Syrian Refugee Seeks a Seat In The German Parliament


BERLIN (AP) – Five years ago, Tareq Alaows crossed the Mediterranean in a rubber boat and then crossed the Balkans on foot to Germany, escaping civil war in his native Syria.

Since then, the 31-year-old has learned to speak German, has found a stable job and has just launched his candidacy for Parliament in the September elections.

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“I am running for the national parliament as the first refugee from Syria,” Alaows softly told the Associated Press during a rally in support of asylum seekers in front of parliament. “I want to give refugees and migrants from Germany a voice, and fight for a more diverse and just society for all.”

Alaows joined the Green Party last year and is running for office in Oberhausen-Dinslaken in western Germany.

With his beard and long black hair in a bun, he has the typical informal look of “green” politicians and shares his emphasis on human rights and social justice.

In Syria, he participated in peaceful protests against the government of President Bashar al-Assad while studying law at the University of Aleppo. He was a volunteer for the Red Crescent during the civil war and helped keep track of internally displaced people.

In 2015, in the midst of an increasingly brutal war and with mandatory military service ahead of him, Alaows decided to escape “to a place where you can live in safety and dignity.”

After arriving in Dortmund, western Germany, on September 3, 2015, he resumed his activism as he faced a system overwhelmed by the arrival of more than a million migrants last year.

To begin with, he was housed in a gym with 60 other people. “Nobody could sleep at night if a boy cried,” he said. He participated in the organization of protests about the conditions of the place.

He now works as a legal advisor to asylum seekers at a non-governmental organization in Berlin, dividing his time between the capital and the city of Oberhausen.

“I want to help improve the living conditions of the refugees,” said Alaows. “It is not right that they languish in the vicinity of the European Union in precarious conditions, that they drown in the Mediterranean and have to live in large camps in Germany, while the European interior ministers meet to find ways to keep them out (of the bloc). ) or deport them ”.

At the end of 2020, 818,460 Syrians lived in Germany. Most of them have not yet applied for German citizenship. Alaows is one of the first to meet all the requirements to apply for citizenship, which he hopes will be approved before the September 26 elections.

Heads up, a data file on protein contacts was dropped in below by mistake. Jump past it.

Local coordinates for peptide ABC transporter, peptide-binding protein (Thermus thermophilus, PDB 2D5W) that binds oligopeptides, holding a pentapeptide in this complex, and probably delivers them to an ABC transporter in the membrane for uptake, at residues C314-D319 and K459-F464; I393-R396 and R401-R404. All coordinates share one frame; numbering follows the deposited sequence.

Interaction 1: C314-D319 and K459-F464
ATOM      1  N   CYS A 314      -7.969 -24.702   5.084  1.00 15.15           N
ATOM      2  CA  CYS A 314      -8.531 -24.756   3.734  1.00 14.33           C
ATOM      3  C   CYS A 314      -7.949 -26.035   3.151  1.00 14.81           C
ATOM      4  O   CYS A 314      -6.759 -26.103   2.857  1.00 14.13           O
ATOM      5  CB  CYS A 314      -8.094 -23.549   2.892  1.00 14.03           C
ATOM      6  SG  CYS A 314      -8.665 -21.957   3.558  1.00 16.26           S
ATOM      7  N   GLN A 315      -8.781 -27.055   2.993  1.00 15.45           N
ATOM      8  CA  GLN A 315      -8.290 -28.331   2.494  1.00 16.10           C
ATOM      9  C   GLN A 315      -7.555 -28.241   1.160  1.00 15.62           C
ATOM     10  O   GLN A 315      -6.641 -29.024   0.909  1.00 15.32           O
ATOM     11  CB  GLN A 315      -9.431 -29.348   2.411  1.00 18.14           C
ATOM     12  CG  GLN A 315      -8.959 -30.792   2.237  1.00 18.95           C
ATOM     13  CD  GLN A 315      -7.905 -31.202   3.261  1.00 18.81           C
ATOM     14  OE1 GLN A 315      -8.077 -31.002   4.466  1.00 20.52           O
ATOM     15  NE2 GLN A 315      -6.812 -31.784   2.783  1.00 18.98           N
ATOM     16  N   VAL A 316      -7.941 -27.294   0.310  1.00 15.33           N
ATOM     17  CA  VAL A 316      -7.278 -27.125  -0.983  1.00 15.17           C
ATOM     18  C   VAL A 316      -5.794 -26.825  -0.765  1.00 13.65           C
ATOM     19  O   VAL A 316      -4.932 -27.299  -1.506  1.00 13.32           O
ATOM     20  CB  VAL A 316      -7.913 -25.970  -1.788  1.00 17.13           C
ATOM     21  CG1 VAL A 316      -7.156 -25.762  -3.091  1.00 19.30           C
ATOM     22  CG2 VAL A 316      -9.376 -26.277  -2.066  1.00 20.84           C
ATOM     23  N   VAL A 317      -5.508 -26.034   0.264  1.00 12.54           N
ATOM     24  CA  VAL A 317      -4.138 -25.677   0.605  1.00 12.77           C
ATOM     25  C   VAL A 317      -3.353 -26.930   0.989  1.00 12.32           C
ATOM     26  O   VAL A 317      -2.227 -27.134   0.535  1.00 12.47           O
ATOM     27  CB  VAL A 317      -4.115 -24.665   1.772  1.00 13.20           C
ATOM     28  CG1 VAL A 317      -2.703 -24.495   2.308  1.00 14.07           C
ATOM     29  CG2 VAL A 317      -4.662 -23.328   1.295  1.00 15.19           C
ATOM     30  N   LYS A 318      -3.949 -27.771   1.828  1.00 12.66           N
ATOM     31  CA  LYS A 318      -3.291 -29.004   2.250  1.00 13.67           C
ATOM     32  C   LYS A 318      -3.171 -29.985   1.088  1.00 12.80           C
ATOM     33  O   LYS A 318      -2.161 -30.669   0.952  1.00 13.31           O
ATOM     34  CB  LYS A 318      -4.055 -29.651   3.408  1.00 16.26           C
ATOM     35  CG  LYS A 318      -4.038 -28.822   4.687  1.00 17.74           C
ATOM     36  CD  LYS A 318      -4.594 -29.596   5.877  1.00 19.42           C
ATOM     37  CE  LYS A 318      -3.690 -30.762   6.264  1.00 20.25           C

In total, 21.2 million of the 83 million people living in Germany have roots abroad, mostly in Turkey and also in the Balkans, the former Soviet Union and Poland. Syrians, Afghans, Iraqis and other refugees who have arrived in recent years number 1.8 million people.

People of foreign origin, however, continue to have very little representation in different sectors of society, including Parliament.

Of the 709 legislators who took office in the last national elections in 2017, only 58, or 8.2%, are descendants of immigrants, according to Mediendienst Integration, an organization that studies immigration in Germany.

All the more reason why Alaows has felt at home in the Green Party, which advocates better conditions for integration as well as promoting environmental issues. Almost 15% of its legislators are of foreign origin.

“Tareq is a candidate who wants social justice and equality for all human beings, and inclusive policies,” said Beate Stock-Schroer, spokesperson for the Greens in Alaows district, when the Syrian launched

Germany has a complex electoral system that gives each citizen two votes, one for a delegate from his district and one for a party list. Alaows has to row against the current to get to Parliament, as the big parties usually win almost all the seats, but he could achieve his purpose if he manages to rank well on his party’s regional roster.

His campaign focuses on that possibility.

A handful of volunteers, mostly young and enthusiastic like him, answer questions from the press, keep their social media accounts active, and post videos and photos.

On Saturday Alaows participated in a demonstration against the deportation of people who were denied asylum to their countries of origin.

“No one is illegal,” read a poster and the speakers asked that the refugees be admitted.

“I want to push for political change in Parliament,” declared Alaows. “I want to represent people in Parliament who are not represented here.”

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